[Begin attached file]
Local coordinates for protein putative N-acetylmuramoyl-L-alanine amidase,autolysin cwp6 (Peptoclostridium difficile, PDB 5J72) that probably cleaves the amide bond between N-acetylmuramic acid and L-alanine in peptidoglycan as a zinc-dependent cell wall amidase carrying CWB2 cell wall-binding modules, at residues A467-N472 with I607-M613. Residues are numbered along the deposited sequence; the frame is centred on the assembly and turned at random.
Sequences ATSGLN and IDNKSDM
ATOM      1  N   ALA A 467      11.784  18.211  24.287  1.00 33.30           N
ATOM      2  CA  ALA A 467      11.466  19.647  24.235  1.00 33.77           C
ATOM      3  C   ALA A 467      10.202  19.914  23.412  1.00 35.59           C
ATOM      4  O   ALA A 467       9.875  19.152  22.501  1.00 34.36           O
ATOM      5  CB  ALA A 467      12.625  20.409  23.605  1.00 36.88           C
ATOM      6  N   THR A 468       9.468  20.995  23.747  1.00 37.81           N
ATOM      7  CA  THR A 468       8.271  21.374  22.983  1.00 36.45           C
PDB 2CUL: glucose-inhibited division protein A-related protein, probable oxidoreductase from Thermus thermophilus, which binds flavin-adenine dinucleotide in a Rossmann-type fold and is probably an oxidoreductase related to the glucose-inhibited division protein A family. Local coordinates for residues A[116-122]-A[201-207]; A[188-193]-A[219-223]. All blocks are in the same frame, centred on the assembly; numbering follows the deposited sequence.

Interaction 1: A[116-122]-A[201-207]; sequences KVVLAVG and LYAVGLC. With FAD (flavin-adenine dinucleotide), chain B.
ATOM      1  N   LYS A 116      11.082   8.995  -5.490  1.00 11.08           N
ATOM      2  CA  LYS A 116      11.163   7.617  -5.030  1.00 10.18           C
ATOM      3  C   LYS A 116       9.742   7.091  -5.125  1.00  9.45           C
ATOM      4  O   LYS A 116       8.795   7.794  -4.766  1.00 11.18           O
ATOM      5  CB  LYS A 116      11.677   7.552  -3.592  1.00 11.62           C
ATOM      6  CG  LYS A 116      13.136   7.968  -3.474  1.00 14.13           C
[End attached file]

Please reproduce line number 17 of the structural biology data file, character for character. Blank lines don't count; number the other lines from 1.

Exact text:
ATOM      6  CG  LYS A 116      13.136   7.968  -3.474  1.00 14.13           C